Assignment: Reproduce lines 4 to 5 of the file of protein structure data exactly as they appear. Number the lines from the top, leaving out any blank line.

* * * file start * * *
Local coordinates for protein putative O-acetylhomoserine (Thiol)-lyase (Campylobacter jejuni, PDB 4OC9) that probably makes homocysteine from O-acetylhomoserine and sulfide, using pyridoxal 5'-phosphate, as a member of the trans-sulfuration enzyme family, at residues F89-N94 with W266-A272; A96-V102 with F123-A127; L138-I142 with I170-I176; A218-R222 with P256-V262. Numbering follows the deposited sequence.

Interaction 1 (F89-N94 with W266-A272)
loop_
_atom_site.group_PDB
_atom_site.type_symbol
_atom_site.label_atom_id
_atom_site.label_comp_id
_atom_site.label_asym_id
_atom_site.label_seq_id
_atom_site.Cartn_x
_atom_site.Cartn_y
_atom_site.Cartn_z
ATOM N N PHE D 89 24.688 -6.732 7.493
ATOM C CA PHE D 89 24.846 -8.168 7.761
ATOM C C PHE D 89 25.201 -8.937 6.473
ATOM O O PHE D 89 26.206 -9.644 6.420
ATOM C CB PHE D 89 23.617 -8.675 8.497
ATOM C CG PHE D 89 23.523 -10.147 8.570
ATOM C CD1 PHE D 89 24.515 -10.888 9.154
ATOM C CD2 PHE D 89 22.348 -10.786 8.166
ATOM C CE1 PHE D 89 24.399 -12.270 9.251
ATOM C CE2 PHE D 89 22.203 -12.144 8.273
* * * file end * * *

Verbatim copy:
_atom_site.group_PDB
_atom_site.type_symbol